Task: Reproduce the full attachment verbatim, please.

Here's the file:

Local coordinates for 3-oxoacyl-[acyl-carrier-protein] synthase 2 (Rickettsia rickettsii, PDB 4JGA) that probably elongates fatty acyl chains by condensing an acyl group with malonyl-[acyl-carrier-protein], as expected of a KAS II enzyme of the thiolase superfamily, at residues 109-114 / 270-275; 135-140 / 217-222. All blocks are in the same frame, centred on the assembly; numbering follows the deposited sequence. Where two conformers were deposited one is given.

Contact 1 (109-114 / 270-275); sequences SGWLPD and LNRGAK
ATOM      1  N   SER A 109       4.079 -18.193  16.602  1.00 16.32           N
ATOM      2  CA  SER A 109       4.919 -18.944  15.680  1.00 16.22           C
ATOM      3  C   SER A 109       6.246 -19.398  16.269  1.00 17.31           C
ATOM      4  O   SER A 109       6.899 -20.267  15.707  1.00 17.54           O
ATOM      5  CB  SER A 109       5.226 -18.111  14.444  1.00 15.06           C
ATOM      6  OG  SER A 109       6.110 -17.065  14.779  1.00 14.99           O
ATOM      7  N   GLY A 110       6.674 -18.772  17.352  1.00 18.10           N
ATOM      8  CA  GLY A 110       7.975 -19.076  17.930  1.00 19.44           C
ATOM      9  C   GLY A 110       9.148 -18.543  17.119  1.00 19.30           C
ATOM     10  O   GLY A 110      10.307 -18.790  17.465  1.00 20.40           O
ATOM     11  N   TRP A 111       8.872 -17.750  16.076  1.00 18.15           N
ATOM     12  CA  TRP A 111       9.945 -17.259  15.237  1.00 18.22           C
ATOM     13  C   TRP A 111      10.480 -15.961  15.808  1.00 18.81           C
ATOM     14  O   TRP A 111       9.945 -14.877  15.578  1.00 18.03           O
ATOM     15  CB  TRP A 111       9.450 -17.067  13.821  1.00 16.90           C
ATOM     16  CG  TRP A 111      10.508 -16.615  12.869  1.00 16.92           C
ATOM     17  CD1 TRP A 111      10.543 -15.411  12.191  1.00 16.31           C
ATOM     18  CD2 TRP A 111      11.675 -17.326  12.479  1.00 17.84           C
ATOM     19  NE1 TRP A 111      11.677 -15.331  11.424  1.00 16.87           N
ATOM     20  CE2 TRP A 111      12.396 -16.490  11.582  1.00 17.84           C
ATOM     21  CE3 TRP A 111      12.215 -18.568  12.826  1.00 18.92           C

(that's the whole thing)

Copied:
Local coordinates for 3-oxoacyl-[acyl-carrier-protein] synthase 2 (Rickettsia rickettsii, PDB 4JGA) that probably elongates fatty acyl chains by condensing an acyl group with malonyl-[acyl-carrier-protein], as expected of a KAS II enzyme of the thiolase superfamily, at residues 109-114 / 270-275; 135-140 / 217-222. All blocks are in the same frame, centred on the assembly; numbering follows the deposited sequence. Where two conformers were deposited one is given.

Contact 1 (109-114 / 270-275); sequences SGWLPD and LNRGAK
ATOM      1  N   SER A 109       4.079 -18.193  16.602  1.00 16.32           N
ATOM      2  CA  SER A 109       4.919 -18.944  15.680  1.00 16.22           C
ATOM      3  C   SER A 109       6.246 -19.398  16.269  1.00 17.31           C
ATOM      4  O   SER A 109       6.899 -20.267  15.707  1.00 17.54           O
ATOM      5  CB  SER A 109       5.226 -18.111  14.444  1.00 15.06           C
ATOM      6  OG  SER A 109       6.110 -17.065  14.779  1.00 14.99           O
ATOM      7  N   GLY A 110       6.674 -18.772  17.352  1.00 18.10           N
ATOM      8  CA  GLY A 110       7.975 -19.076  17.930  1.00 19.44           C
ATOM      9  C   GLY A 110       9.148 -18.543  17.119  1.00 19.30           C
ATOM     10  O   GLY A 110      10.307 -18.790  17.465  1.00 20.40           O
ATOM     11  N   TRP A 111       8.872 -17.750  16.076  1.00 18.15           N
ATOM     12  CA  TRP A 111       9.945 -17.259  15.237  1.00 18.22           C
ATOM     13  C   TRP A 111      10.480 -15.961  15.808  1.00 18.81           C
ATOM     14  O   TRP A 111       9.945 -14.877  15.578  1.00 18.03           O
ATOM     15  CB  TRP A 111       9.450 -17.067  13.821  1.00 16.90           C
ATOM     16  CG  TRP A 111      10.508 -16.615  12.869  1.00 16.92           C
ATOM     17  CD1 TRP A 111      10.543 -15.411  12.191  1.00 16.31           C
ATOM     18  CD2 TRP A 111      11.675 -17.326  12.479  1.00 17.84           C
ATOM     19  NE1 TRP A 111      11.677 -15.331  11.424  1.00 16.87           N
ATOM     20  CE2 TRP A 111      12.396 -16.490  11.582  1.00 17.84           C
ATOM     21  CE3 TRP A 111      12.215 -18.568  12.826  1.00 18.92           C